To get an accurate diagnosis for your dog, your vet will look at various different important factors including lab testing of blood, a physical exam, and look at your dog’s medical history.

    Medical History: Since dogs that have experienced pancreatitis before are more likely to experience it again, your vet will be interested to see your dog’s medical history to see if there is anything that could indicate they are at a higher risk.

    Other medical conditions and medications that your dog is currently taking will also be taken into account since they can also increase the risk of this condition.

    Physical Exam: Your vet will conduct a thorough physical exam to confirm any physical symptoms that you may have noticed on your dog such as abdominal swelling. This exam typically consists of an exam of your dog’s stomach area to check for any tenderness and bloating.

    Your vet will also take your dog’s temperature, listen to her heart, and check for any other signs of illness by inspecting the eyes, ears and mouth.

    Blood Testing: Your vet might recommend that your dog has a blood test. This will involve drawing some blood before it is tested in a lab for the presence of pancreatic enzymes.

    There are various factors which can lead to a diagnosis such as elevated pancreatic enzymes such as amylase and lipase, or a higher white blood cell count than normal. Your vet may also recommend an x-ray or ultrasound.

    How to Treat a Dog With Pancreatitis:

    There are various treatment options available that your vet may suggest to help keep your dog comfortable and help them recover from this condition. Pain relievers and antibiotics are usually prescribed and typically given via injection.

    In more severe cases, your vet might recommend keeping your dog overnight where he can be given IV fluids. You may also be asked to go 24 hours without giving your dog any food or water to rest the pancreas before slowing introducing food and water again.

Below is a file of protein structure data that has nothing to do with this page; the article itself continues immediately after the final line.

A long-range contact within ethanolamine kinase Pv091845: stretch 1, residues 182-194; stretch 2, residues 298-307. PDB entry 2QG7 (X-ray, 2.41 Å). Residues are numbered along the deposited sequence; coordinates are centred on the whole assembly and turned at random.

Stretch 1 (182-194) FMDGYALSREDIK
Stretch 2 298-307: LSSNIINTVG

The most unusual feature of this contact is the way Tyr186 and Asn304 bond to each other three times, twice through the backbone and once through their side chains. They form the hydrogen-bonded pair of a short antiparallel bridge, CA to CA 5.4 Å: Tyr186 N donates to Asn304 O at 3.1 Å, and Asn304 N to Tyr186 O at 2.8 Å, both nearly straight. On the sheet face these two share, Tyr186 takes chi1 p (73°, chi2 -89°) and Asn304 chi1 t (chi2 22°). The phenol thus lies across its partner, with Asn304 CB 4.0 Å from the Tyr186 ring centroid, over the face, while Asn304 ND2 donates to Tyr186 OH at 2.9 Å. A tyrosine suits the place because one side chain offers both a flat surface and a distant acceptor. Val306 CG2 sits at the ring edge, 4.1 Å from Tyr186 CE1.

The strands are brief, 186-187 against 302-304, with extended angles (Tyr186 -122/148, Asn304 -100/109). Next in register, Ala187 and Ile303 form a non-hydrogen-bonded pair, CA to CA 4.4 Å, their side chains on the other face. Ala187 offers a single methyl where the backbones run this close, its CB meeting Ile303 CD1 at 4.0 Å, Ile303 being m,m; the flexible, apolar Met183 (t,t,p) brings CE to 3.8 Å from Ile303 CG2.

Once your dog can start eating again, it’s usually recommended to give them bland food that does not contain any fats; this is often given on prescription or your vet can recommend certain foods. In some rare cases, typically where other complications arise, surgery might be required.

    Keeping Your Dog Comfortable:

    With the right treatment and care, most dogs will recover from this condition and be able to live a happy and healthy life once again. However, as a pet parent, the last thing that you want is to see your beloved friend in pain so you might be wondering what you can do to help them recover and make the experience less painful for them.

    This guide from Bella & Duke, a leading raw pet food brand, on How to Comfort Dogs With Pancreatitis can be a good place to start with plenty of actionable tips you can use to make your dog’s life easier throughout this distressing experience.

    If you want to know how to comfort a dog with pancreatitis, the best thing that you can do is follow the advice of your vet. Make sure that your dog does not have access to any fatty foods that may cause further inflammation, and give them a soft and comfortable space to rest in. Make sure that your dog keeps drinking to ensure that they do not get dehydrated, which can lead to further complications.

    If your dog is lethargic and struggling to get up to drink, you might want to move their water bowl to their bed or use a syringe to gently give them small but frequent amounts of water.

    Pancreatitis can be a painful and sometimes serious condition for dogs, so learning how to spot the signs and when to seek help is important for any pet parent.